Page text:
Regulating content is hard- instead start with privacy and data protections
OpenAI, a nonprofit research organization initially backed by wealthy Silicon Valley individuals such as Elon Musk, Sam Altman, Reid Hoffman, and Peter Thiel as well as companies such as Microsoft and Amazon, seeks to advance artificial intelligence with the goal of ensuring humanity develops an ethical version of artificial general intelligence, or AGI. The company has ~60 star researchers, some earning nearly $1 million, and is known for teaching robots human-like dexterity, measuring the success of complex tasks, beating humans at Pong and playing teams of humans competitively in more complex games like Dota 2.
Last week, OpenAI announced it built a system “that can generate coherent paragraphs and perform rudimentary reading comprehension, machine translation, question answering, and summarization,” effectively delivering text content that appears to be written by a human. For instance, researchers fed the system, called GPT-2, a fanciful paragraph about unicorns:
In a shocking finding, scientist discovered a herd of unicorns living in a remote, previously unexplored valley, in the Andes Mountains. Even more surprising to the researchers was the fact that the unicorns spoke perfect English.
After a few tries, the system delivered back a coherent story based on this premise. The potential for mischief is obvious- OpenAI researchers are so concerned the technology may be misused that they decided not to release it to the public. (Elon Musk distanced himself from OpenAI after reading reports of the project). The researchers summarize the potential implications:
Large, general language models could have significant societal impacts, and also have many near-term applications. We can anticipate how systems like GPT-2 could be used to create:
- AI writing assistants
- More capable dialogue agents
- Unsupervised translation between languages
- Better speech recognition systems
We can also imagine the application of these models for malicious purposes, including the following (or other applications we can’t yet anticipate):
- Generate misleading news articles
- Impersonate others online
- Automate the production of abusive or faked content to post on social media
- Automate the production of spam/phishing content
It is not difficult to imagine versions of this technology deployed in the near future. State actors are racing to develop AI for more than benevolent reasons. And eventually, this technology will be available to the general public, just like other computational disinformation tools such as Deepfakes- impostor videos produced using generative adversarial networks . The challenge, then, for policymakers is what to do to prepare for a world in which AI has proliferated.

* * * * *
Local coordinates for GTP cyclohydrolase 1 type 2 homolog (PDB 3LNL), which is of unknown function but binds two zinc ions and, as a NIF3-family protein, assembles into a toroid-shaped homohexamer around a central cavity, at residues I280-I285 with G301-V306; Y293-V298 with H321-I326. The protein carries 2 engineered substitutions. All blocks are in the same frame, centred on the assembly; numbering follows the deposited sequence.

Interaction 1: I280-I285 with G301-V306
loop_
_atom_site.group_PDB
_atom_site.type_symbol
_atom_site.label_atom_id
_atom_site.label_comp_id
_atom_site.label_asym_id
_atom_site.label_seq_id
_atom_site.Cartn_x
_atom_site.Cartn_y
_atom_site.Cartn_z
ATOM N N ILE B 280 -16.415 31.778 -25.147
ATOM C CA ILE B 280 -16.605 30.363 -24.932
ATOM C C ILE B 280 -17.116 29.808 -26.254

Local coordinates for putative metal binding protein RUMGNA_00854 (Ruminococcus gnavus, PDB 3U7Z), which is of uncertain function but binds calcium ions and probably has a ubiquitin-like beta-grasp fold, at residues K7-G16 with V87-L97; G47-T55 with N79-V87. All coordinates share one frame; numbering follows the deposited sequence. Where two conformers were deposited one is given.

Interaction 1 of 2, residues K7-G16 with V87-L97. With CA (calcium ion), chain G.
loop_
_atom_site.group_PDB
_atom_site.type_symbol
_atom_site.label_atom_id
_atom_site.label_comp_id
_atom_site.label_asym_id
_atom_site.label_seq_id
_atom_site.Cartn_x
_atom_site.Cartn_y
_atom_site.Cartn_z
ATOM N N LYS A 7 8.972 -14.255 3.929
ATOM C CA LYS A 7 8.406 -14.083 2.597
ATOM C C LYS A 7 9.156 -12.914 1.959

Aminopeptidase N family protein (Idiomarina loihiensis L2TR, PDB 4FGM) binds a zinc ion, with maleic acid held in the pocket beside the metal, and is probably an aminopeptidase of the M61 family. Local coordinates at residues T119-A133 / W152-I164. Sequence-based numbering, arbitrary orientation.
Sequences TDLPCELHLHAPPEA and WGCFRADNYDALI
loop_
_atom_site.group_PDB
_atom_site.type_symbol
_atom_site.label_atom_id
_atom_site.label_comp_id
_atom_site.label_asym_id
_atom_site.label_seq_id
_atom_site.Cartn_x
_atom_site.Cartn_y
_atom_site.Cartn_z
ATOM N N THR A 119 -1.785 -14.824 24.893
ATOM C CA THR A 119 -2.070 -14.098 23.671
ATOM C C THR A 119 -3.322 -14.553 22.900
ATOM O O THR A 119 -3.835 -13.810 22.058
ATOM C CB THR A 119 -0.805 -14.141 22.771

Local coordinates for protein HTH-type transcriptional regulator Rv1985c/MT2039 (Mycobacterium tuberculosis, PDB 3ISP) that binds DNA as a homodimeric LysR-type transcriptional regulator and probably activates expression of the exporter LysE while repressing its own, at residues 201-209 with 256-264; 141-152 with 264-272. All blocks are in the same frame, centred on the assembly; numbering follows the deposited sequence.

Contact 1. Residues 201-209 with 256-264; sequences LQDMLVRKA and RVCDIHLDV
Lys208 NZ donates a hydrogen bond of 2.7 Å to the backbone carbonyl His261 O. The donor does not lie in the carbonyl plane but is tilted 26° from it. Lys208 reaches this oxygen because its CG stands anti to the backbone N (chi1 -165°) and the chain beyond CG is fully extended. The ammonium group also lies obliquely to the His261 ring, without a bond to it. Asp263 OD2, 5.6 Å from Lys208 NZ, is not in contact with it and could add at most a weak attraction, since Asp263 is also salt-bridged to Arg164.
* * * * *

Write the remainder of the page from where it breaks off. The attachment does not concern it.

Some argue no new rules are necessary for these new innovations- the Electronic Frontier Foundation, for instance, “sees no reason why the already available legal remedies will not cover injuries caused by deepfakes.” John Villasenor, a fellow at Brookings, wrote about the difficulty of creating good rules around deepfakes last week. More needs to be done, “but it is very hard to draft deepfake-specific legislation that isn’t problematic with respect to the First Amendment or redundant in light of existing laws,” he wrote. The same is certainly true of systems like GPT-2.
As I wrote with David Carroll for MIT Technology Review, the greatest fear for those concerned about the potential of these technologies to be employed with malicious intent is the combination of tools that automatically generate content with enormous amounts of personal data that make the resulting content dramatically more effective. OpenAI’s advances are a further indication that this is not science fiction; rather, it is a near-term threat. It is not inconceivable that prototypes of such technologies may be deployed in the 2020 election cycle, and certainly in subsequent ones. While policymakers may be stuck on the problem of regulating the content, they should quickly move to institute privacy and data protections to avoid worst case scenarios.
“We must make sure that people stay in charge of the machines,” concludes a report on disinformation published this week by a UK Parliamentary inquiry that is replete with recommendations on new oversight structures, privacy protections and digital literacy initiatives. The OpenAI experiment is another wake-up call to American policymakers, who have collectively failed to do anything about the proliferation of disinformation that is commensurate with the threat, and failed to protect the privacy of citizens. Will they be jolted from their slumber? Time is up.